There was an old farmer who always took the trophy in the fishing tournament with the biggest catch.  The new game warden became suspicious and demanded the farmer take him fishing.  In the middle of the lake, the farmer pulls out a stick of dynamite, lights it and throws it into the water.  Boom!  When hundreds of stunned fish float to the surface, the farmer takes out a net and snags the biggest one.  The warden is outraged.  “You can’t do that!” he screams, “Do you know how many laws you’ve broken?”  Calmly, the farmer lights another stick of dynamite, hands it to the game warden and says, “Well boy, you gonna talk or you gonna fish?”

Litigants look to lawyers for guidance in preserving electronic evidence, and lawyers, clueless about information technology, hand them a stick of dynamite and say, “go fish.”

We don’t seek to discover electronic information for the fun of it.  We seek it because it’s revealing and probative evidence.  Digital evidence that’s not preserved is digital evidence that can’t be used to combat market manipulation, Fair Labor Standards Act violations, corruption, sexual discrimination, data theft and other misconduct we must prove and punish.

Instead of learning to fish in a reasonable way—that is, learning to preserve electronic evidence in a measured, cost-effective fashion–the proponents of legislation ask Congress to ban fishing.

They justify their agenda on the false premise that diligent litigants taking reasonable steps to preserve data are being sanctioned.  It’s a fish story.  When you read the reported decisions, it’s clear that sanctions are being imposed only for disgraceful, often intentional, destruction of evidence.  Those claiming the incidence of discovery sanctions is twice what it was a year ago are telling the arithmetic truth.  What they don’t let on is that two times almost nothing is still almost nothing.  Fact: The chance of being sanctioned for failure to preserve remains smaller than the chance of being struck by lightning.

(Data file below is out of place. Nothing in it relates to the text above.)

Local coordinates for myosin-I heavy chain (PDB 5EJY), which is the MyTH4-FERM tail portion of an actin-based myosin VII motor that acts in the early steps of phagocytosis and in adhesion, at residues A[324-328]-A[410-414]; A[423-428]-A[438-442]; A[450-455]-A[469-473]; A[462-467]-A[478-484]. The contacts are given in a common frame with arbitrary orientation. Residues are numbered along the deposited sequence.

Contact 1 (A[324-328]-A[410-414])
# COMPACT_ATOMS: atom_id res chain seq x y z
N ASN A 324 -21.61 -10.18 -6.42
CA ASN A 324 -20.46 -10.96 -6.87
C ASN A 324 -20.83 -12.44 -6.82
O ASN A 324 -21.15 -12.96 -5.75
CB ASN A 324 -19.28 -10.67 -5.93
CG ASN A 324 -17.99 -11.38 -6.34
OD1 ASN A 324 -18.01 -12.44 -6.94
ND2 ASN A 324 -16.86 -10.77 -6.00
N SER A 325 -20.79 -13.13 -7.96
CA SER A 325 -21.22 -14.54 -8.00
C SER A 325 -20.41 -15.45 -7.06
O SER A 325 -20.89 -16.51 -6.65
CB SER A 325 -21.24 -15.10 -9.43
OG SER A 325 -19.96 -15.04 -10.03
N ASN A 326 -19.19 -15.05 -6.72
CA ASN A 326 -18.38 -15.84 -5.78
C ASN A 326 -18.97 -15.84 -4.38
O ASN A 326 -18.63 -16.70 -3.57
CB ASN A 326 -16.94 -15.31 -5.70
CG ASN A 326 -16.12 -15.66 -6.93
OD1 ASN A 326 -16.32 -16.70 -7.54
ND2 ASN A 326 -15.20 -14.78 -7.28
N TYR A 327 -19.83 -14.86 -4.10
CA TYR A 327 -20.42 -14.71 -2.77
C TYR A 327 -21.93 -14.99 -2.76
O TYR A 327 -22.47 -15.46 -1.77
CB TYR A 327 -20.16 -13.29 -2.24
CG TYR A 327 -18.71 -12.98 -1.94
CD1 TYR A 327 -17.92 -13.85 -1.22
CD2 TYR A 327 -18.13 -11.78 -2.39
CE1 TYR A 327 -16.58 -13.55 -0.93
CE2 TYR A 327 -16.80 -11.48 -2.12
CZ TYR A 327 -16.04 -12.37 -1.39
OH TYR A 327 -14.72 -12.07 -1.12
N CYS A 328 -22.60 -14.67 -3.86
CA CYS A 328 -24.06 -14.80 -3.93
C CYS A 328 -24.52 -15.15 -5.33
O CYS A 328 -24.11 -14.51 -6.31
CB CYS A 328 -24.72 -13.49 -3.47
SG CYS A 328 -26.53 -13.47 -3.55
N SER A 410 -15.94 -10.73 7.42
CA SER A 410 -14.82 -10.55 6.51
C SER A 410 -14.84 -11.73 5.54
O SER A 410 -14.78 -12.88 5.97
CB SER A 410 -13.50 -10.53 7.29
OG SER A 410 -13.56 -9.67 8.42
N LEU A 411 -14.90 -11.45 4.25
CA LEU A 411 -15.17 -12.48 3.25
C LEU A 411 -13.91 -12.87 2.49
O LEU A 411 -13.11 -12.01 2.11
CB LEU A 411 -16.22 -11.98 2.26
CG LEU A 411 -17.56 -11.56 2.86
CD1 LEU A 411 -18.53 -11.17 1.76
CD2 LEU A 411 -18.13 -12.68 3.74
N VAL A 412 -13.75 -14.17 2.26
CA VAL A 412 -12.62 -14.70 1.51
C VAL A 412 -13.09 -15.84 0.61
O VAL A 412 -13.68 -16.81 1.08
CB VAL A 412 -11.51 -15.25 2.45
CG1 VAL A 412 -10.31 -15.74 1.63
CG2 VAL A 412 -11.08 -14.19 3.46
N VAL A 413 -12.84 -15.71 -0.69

Judicial oversight and sanctions are the principal incentives moving litigants and lawyers to adapt to modern evidence.  Limit the powers of judges to sanction e-discovery abuse and you silence the best source of guidance we have in dealing with electronic evidence.

We must confront the fact that the high cost of preservation stems from the senseless, wasteful way we approach preservation, not the obligation to preserve.  We can do better, and when it suits businesses to have information at hand, businesses know how to do it well.  What businesses have not done is insist their lawyers understand information systems and approach preservation with confidence and competence.

In America, we fret about our dwindling pool of engineers and scientists; but, perhaps we don’t worry enough about lawyers’ refusal to adapt to a paperless world and how such intransigence prompts overbroad preservation efforts and unconscionable waste.

Until lawyers can competently and confidently advise, “Keep this, but don’t worry about that,” preservation will be dynamite fishing.  Congress cannot legislate competence, but it can refrain from taking steps to protect incompetence.  Limiting sanctions for failing to preserve electronic evidence would give safe harbor to incompetence and hamper efforts to sensibly balance the need for electronic evidence against the cost to preserve it.